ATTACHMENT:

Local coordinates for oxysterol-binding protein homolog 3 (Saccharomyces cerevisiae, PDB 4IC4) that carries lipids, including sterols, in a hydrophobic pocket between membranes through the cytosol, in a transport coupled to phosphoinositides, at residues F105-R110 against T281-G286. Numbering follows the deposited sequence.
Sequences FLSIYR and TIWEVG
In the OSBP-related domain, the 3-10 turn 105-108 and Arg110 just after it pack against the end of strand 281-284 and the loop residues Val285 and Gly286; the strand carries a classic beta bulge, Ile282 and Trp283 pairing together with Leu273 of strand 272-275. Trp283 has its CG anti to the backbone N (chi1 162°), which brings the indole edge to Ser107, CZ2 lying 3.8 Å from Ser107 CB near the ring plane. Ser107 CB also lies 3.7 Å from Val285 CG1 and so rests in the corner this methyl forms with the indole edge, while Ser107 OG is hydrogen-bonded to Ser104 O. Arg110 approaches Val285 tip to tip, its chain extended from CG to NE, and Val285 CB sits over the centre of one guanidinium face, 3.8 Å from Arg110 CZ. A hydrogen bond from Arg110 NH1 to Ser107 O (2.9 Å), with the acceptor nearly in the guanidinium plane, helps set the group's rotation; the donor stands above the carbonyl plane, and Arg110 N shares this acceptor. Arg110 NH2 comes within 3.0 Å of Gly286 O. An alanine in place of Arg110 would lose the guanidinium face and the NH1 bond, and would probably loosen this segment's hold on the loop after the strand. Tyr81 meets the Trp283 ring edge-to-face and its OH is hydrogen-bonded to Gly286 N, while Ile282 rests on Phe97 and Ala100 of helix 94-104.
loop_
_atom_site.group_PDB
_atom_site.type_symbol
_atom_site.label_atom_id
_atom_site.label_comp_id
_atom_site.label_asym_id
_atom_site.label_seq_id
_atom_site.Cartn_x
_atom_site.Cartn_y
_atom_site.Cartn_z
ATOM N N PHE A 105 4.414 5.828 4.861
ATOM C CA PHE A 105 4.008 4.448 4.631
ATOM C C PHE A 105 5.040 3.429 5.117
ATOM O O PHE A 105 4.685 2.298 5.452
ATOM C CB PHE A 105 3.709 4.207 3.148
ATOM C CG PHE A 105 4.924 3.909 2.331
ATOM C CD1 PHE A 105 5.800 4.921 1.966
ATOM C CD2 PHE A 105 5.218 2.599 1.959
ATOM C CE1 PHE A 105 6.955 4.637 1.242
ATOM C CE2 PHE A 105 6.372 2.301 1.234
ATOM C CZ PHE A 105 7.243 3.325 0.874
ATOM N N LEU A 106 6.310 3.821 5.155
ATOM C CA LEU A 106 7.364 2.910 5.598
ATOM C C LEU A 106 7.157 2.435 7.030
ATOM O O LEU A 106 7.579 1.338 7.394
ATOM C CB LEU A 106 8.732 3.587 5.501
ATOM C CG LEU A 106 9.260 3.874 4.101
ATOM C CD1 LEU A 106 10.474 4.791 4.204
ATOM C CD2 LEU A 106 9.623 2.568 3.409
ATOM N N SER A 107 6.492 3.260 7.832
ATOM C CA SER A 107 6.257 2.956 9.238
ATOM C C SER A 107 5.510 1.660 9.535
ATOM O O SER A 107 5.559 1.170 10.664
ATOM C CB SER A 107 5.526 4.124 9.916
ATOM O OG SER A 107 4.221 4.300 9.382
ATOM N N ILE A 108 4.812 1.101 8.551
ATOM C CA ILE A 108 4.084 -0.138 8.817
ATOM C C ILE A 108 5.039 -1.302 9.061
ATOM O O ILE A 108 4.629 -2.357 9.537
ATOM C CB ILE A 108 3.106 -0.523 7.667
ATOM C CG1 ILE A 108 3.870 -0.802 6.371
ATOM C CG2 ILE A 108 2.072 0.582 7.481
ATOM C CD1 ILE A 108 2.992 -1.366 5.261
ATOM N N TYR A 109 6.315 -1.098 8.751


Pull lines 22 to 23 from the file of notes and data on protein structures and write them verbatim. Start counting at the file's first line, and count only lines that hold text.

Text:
ATOM C CE1 PHE A 105 6.955 4.637 1.242
ATOM C CE2 PHE A 105 6.372 2.301 1.234